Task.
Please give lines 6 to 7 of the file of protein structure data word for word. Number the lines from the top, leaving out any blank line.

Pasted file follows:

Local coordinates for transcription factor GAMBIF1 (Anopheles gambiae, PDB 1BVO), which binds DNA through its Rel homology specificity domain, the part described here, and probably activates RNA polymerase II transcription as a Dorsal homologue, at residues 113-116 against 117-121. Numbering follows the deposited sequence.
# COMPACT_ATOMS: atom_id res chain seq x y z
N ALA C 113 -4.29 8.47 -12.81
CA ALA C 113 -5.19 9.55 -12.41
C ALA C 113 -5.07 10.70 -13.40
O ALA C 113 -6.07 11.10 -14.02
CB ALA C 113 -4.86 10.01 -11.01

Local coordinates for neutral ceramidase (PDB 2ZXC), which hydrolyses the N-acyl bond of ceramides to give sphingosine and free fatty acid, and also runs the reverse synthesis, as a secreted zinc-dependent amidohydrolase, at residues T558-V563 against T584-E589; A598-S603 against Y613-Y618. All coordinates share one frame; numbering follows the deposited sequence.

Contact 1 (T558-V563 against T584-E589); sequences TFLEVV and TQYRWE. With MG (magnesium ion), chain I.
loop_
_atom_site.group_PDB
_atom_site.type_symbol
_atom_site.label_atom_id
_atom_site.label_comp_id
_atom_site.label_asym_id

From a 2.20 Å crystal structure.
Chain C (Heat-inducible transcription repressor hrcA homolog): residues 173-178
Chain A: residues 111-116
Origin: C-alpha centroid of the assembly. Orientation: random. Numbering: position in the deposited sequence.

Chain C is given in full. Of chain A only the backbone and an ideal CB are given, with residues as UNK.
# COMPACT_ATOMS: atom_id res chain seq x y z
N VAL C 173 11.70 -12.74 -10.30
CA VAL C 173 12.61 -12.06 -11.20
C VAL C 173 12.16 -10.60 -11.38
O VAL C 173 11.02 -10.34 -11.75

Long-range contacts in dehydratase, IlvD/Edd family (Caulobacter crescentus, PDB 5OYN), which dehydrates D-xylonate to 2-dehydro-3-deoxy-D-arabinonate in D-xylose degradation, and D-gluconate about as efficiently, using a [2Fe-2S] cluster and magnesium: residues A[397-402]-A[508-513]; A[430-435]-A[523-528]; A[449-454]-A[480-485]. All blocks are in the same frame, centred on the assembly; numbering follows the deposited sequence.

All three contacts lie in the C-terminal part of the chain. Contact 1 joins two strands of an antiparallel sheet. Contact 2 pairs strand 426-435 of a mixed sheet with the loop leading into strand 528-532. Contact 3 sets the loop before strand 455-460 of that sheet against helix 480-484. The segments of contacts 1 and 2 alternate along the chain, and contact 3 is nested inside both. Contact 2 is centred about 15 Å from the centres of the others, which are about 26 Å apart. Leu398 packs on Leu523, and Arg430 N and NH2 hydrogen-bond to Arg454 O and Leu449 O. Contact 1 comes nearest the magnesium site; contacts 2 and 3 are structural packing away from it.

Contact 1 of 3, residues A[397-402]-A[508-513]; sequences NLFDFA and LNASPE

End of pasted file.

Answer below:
O ALA C 113 -6.07 11.10 -14.02
CB ALA C 113 -4.86 10.01 -11.01